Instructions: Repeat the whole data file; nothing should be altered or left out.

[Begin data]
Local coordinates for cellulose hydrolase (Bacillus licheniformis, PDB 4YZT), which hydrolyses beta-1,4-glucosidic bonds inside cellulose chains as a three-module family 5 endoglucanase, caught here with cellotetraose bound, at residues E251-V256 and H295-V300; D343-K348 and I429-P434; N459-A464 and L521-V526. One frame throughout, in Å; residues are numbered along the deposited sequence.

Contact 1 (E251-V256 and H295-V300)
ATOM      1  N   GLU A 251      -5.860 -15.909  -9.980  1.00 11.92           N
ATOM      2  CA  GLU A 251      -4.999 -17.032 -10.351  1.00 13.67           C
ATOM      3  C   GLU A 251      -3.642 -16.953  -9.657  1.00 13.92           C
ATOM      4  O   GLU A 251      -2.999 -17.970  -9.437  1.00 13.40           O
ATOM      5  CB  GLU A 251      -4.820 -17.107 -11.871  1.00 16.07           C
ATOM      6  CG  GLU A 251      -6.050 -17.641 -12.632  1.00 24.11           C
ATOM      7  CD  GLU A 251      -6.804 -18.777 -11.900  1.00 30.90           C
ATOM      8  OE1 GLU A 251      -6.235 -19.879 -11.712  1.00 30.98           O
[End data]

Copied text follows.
Local coordinates for cellulose hydrolase (Bacillus licheniformis, PDB 4YZT), which hydrolyses beta-1,4-glucosidic bonds inside cellulose chains as a three-module family 5 endoglucanase, caught here with cellotetraose bound, at residues E251-V256 and H295-V300; D343-K348 and I429-P434; N459-A464 and L521-V526. One frame throughout, in Å; residues are numbered along the deposited sequence.

Contact 1 (E251-V256 and H295-V300)
ATOM      1  N   GLU A 251      -5.860 -15.909  -9.980  1.00 11.92           N
ATOM      2  CA  GLU A 251      -4.999 -17.032 -10.351  1.00 13.67           C
ATOM      3  C   GLU A 251      -3.642 -16.953  -9.657  1.00 13.92           C
ATOM      4  O   GLU A 251      -2.999 -17.970  -9.437  1.00 13.40           O
ATOM      5  CB  GLU A 251      -4.820 -17.107 -11.871  1.00 16.07           C
ATOM      6  CG  GLU A 251      -6.050 -17.641 -12.632  1.00 24.11           C
ATOM      7  CD  GLU A 251      -6.804 -18.777 -11.900  1.00 30.90           C
ATOM      8  OE1 GLU A 251      -6.235 -19.879 -11.712  1.00 30.98           O